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How to Interpret Changes in an Athletic Performance Test

Will G Hopkins

Sportscience 8, 1-7, 2004 (
Sport and Recreation, Auckland University of Technology, Auckland 1020, New Zealand. Email.
Reviewers: Christopher J Gore, Australian Institute of Sport, PO Box 219, Brooklyn Park, South Australia 5032; David B Pyne, Australian Institute of Sport, PO Box 176, Belconnen, ACT 2616, Australia

When monitoring progression of an athlete with performance or other fitness tests, it is important to take into account the magnitude of the smallest worthwhile enhancement in performance and the uncertainty or noise in the test result. For elite athletes competing in sports as individuals, the smallest worthwhile enhancement would give the athlete an extra medal per 10 competitions; the required change in performance is 0.3 of the typical variation in an athlete's performance from competition to competition, or ~0.3-1% when expressed as a change in power output, depending on the sport. In team sports, where there is no direct relationship between team and test performance, an appropriate default for the smallest change in test performance is one-fifth of the between-athlete standard deviation (a standardized or Cohen effect size of 0.20). Noise in a test result is best expressed as the typical or standard error of measurement derived from a reliability study. The noise in most performance tests is greater than the smallest worthwhile difference, so assessments of changes in performance can be problematic. An exact but somewhat impractical solution is to present chances that the true change is beneficial, trivial, and harmful. A simpler approach is to apply systematic rules to decide whether the true change is beneficial, trivial, harmful, or unclear. Unrealistically large changes can also be partially discounted when tests are noisy.

KEYWORDS: Bayes, correlation, error of the estimate, error of measurement, limits of agreement, reliability, time to exhaustion, time trial, validity.

Reprint pdf  Reprint doc  Slideshow  Commentaries by Gore and Pyne


Update Feb 2018. This article/slideshow is yet to be updated to take into account the new spreadsheet for monitoring changes and trend in an individual (see article and spreadsheet) and the fact that thresholds for assessing magnitude of the typical error are now half those for a change in the mean (as stated in the article and slideshow on validity and reliability).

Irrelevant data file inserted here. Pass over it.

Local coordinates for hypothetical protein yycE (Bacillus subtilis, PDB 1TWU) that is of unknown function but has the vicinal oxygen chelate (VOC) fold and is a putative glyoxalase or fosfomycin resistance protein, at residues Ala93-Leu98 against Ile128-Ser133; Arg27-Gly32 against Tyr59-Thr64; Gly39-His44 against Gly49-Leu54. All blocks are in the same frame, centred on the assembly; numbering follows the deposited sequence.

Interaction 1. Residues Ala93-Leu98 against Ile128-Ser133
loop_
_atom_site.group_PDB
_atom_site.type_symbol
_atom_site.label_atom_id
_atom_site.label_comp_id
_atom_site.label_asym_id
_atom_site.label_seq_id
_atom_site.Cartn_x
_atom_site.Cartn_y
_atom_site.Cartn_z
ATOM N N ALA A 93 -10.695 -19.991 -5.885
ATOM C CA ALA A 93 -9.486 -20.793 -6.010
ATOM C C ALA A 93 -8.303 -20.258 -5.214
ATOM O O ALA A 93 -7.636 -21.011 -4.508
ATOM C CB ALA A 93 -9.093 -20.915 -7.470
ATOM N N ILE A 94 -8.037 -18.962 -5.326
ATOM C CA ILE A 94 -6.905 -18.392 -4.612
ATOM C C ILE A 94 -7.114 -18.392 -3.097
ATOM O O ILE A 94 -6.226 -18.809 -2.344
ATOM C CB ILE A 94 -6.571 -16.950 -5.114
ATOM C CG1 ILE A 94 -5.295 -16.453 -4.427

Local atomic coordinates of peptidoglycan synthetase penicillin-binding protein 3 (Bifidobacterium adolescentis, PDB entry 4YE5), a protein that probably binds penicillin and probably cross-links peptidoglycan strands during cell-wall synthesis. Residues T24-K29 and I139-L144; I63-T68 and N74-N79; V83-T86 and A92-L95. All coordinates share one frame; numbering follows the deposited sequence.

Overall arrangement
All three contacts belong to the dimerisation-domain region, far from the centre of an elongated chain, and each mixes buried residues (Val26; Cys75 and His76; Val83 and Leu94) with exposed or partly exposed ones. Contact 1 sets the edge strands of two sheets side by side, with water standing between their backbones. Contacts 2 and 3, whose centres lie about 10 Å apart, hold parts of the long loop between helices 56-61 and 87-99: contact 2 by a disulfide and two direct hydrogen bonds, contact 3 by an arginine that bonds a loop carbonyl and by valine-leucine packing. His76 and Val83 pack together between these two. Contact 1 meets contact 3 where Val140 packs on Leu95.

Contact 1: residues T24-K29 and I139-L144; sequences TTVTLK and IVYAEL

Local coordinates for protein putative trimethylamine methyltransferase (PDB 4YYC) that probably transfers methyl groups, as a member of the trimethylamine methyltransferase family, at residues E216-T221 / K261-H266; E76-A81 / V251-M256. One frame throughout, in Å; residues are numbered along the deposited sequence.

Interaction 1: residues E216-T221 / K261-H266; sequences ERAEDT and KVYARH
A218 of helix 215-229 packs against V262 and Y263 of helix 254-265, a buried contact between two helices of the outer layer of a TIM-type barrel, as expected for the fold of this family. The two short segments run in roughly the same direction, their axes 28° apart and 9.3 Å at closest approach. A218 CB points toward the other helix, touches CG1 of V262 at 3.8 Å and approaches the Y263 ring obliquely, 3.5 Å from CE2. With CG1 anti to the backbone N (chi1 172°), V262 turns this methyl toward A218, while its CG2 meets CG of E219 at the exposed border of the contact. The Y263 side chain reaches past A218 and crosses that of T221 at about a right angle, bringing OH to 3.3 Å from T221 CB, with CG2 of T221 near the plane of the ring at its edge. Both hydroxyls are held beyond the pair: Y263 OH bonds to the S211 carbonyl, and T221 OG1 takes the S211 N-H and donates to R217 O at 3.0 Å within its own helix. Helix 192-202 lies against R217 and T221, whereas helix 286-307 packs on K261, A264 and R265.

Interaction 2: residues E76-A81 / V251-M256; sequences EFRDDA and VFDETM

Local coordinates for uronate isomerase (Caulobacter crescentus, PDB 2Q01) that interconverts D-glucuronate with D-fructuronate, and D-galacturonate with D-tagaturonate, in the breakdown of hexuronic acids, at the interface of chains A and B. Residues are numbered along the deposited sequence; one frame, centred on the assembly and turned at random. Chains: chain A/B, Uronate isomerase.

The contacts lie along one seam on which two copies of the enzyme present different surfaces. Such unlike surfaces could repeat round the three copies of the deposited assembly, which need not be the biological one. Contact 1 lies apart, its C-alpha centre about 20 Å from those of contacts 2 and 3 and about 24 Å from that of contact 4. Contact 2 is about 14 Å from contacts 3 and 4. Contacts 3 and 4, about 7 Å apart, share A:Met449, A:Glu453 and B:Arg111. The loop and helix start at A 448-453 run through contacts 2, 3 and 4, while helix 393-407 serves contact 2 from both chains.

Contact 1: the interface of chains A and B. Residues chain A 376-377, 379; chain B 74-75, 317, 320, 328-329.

An update on smallest important changes in competitive performance of non-interactive athletes (track and field, rowing, time-trial cycling, etc.), along with a consideration of medal winning in interactive non-match competitions (e.g., road cycling) and matches (one-on-one and team sports), is available in a slideshow on medal-winning enhancements of performance presented at the performance-analysis conference and Olympic conference in 2016.

Update Sept 2011. The smallest worthwhile change is now stated as 0.3 of the variation in an athlete's performance, not 0.5 as previously.

The basis for this article is an updated version of a slideshow accompanying a talk entitled "making sense of performance tests", which I presented earlier this year at the Scottish Institute of Sport and more recently at a local conference. The talk was based mainly on previous research by my colleagues and me, along with some new and previously unpublished insights. The title now better reflects the emphasis on monitoring an athlete's performance from test to test.

Monitoring the progression of athletes with regular performance and other fitness-related tests is a widespread and apparently useful practice in upper competitive levels of most if not all sports in wealthy countries, but in my experience lack of understanding about the interpretation of changes in test scores is also widespread. Perhaps the most important issue is that of magnitude: to interpret the change in an athlete's performance since a previous test, you need some concept of the magnitude of change that matters to the athlete in his or her sport. The first section of the talk is therefore concerned with identifying the smallest worthwhile change in performance. Your ability to track such changes with a performance test depends on the validity and reliability of the test, which I explain in the second section. The final section is devoted to several ways of interpreting the test results for the athlete or coach. See also commentaries by Christopher Gore and David Pyne, to whom I am indebted for valuable interactions and feedback on this topic.

The reprint pdf version of this article contains printer-friendly images of the PowerPoint slideshow and references. View the slideshow to see each slide build sequentially.

Published Nov 2004